US Release Date: 12-11-1985
Directed by: Lewis Teague
- Michael Douglas, as
- Jack Colton
- Kathleen Turner, as
- Joan Wilder
- Danny DeVito, as
- Spiros Focas, as
- Avner Eisenberg, as
- Paul David Magid, as
- Hamid Fillali, as
- Holland Taylor as
Michael Douglas and Kathleen Turner
After the success of Romancing the Stone, a sequel was a no brainer. Kathleen Turner had become the sex symbol of the moment, and the offers rolled in for her. Although The Jewel of Nile was released just a year later, she had completed three films in between. Douglas on the other hand, did none. He, along with his brother Joel, are the producers on Jewel.
Jack and Joan found love in South America, but now they must learn to maintain it. As the film opens they are on their boat, The Angelina, moored off the coast of southern France. Joan has writers block, while Jack seems to be living his dream. They have traveled all over the world, but Joan is still missing something, a commitment.
Jack and Joan part ways. Joan is off to Africa to write a dictators biography, while Jack runs into an old friend, Ralph. DeVito is given more to do this time around and provides the films laughs, "You're all I thought about for six months. They threw me in a jail filled with rejects from the communicable disease ward. Every wacko, drippy, open-sored low-life was in that joint, all of them wanting to hire on as my proctologist." He even has this politically incorrect line, "Yeah, and I'm a kumquat from Queens! Pipe down, towel-head!"
When Jack and Ralph hear about the jewel of the Nile, they head after Joan to Africa. They meet up with some boom box carrying, disco loving, camel riding nomads. Joan finds the jewel and escapes from the dictator. She reunites with Jack, and they steal a jet plane, that they drive out into the desert with a holy man.
They argue, get chased, shot at, get into fights, jump a train and eventually make love. Douglas and Turner have more chemistry than Obama has secrets. Turner never looked better and Douglas had clearly been hitting the gym.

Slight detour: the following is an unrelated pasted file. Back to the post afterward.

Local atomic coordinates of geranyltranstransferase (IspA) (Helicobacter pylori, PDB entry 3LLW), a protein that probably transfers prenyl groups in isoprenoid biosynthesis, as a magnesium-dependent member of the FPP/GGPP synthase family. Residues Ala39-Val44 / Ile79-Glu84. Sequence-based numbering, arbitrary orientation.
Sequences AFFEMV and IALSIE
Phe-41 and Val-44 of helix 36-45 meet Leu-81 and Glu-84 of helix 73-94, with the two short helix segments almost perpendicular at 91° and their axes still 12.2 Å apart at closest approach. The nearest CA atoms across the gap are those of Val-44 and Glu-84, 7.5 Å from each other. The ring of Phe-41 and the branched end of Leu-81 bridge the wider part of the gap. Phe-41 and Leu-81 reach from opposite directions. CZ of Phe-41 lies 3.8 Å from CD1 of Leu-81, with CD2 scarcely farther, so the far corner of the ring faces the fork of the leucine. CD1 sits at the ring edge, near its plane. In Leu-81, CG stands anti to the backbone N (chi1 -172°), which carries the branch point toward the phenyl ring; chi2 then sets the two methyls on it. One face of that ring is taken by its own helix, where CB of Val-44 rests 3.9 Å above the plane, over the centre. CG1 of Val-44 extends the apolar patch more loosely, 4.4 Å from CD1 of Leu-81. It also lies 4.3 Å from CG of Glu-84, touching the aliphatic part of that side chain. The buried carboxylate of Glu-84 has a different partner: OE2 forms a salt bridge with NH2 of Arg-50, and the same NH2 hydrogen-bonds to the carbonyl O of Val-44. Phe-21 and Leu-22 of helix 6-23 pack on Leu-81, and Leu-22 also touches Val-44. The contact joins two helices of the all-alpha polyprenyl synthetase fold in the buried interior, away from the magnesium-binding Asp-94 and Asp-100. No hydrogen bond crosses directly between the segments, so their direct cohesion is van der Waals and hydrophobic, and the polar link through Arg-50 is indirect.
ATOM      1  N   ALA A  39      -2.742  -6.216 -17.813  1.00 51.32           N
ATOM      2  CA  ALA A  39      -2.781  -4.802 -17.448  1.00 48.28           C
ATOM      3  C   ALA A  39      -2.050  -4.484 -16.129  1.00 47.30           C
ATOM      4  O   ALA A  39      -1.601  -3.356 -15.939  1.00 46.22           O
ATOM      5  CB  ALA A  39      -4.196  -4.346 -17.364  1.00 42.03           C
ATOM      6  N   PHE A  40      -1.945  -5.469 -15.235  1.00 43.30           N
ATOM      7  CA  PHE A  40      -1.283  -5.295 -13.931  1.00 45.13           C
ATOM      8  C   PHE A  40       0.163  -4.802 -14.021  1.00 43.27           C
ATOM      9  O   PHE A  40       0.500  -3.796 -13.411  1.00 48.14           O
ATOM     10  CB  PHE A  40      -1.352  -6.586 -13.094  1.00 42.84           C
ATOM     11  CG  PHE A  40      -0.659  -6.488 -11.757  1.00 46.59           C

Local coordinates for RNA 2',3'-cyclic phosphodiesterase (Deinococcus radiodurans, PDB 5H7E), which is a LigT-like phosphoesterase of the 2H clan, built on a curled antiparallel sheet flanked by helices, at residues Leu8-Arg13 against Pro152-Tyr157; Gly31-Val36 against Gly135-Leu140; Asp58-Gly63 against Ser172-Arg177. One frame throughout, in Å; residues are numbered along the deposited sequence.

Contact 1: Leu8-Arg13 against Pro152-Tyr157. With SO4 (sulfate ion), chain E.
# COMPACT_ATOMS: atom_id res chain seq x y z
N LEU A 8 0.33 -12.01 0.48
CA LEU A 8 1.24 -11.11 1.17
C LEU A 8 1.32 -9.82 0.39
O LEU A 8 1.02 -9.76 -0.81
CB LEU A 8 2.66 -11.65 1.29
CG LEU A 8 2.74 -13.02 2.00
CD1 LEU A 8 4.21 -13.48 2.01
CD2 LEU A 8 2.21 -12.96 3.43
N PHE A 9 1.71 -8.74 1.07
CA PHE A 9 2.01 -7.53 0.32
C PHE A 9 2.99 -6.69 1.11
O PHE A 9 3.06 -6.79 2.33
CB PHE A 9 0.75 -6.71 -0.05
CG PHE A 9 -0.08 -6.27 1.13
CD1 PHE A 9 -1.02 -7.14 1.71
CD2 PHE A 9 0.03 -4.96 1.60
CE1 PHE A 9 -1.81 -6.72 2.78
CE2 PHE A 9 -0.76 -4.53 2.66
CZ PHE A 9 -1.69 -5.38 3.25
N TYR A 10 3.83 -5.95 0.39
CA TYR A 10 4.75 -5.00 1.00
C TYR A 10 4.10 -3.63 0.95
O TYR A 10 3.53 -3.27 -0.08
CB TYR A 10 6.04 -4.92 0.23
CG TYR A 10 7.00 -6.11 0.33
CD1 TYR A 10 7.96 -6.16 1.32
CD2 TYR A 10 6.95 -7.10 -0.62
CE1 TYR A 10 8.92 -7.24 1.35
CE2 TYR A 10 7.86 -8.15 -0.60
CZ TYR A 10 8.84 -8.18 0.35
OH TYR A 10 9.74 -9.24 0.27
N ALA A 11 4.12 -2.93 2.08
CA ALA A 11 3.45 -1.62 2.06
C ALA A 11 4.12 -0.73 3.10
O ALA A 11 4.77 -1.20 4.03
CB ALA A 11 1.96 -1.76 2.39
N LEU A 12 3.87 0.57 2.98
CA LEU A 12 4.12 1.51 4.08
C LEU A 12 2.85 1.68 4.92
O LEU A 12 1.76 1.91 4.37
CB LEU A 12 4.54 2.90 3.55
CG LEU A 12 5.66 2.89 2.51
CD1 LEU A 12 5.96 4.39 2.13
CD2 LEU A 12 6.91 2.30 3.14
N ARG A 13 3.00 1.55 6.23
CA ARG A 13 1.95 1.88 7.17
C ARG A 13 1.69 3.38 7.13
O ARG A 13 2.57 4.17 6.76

The pacing and fun is still here, but it takes an odd turn. Although a flight of fancy, Romancing the Stone was grounded in reality. Jewel introduces a character who can do magic. He changes a stone into a butterfly and is impervious to fire. He is supposed to be a great uniter. They should have had him do it without the use of the supernatural.
The Jewel of the Nile is not the classic that Romancing the Stone is, but it is definitely worth the watch! It takes the love story to the next level. They should have done a third one where they have kids who cannot believe their parents ever did anything exciting, until one day....
Michael Douglas, Kathleen Turner and Danny DeVito reunite in the disappointing Jewel of the Nile.
From the opening scene where Joan is writing her latest novel, where she and Jack get married on a ship that gets attacked by pirates, to the final scene of the real Joan and Jack getting married, The Jewel of the Nile lacks the charm of its predecessor. Its biggest problem is that they shouldn’t have made a sequel in the first place. Like The African Queen, Romancing the Stone should have stood alone as a classic romantic adventure/comedy. After all there is nowhere to go but downhill after, “…and they lived happily ever after.”
One of the most enjoyable aspects of the first movie was watching Joan and Jack get to know each other and fall in love. This movie contrives some relationship conflict that feels forced. Sure Turner and Douglas maintain their chemistry together but the dialogue doesn’t ring true between them. Their best moment together is when Joan slips down from the roof of a building, falls on Jack and they begin rolling on the ground while kissing passionately (seconds before photo above).
Another thing missing here, which the first movie had, is a sense of timelessness. This one is definitely a product of the 1980s. As Eric wrote there are boom boxes featured prominently in one scene and in another way-over-the-top sequence Joan and Jack drive an F-16 Fighter plane.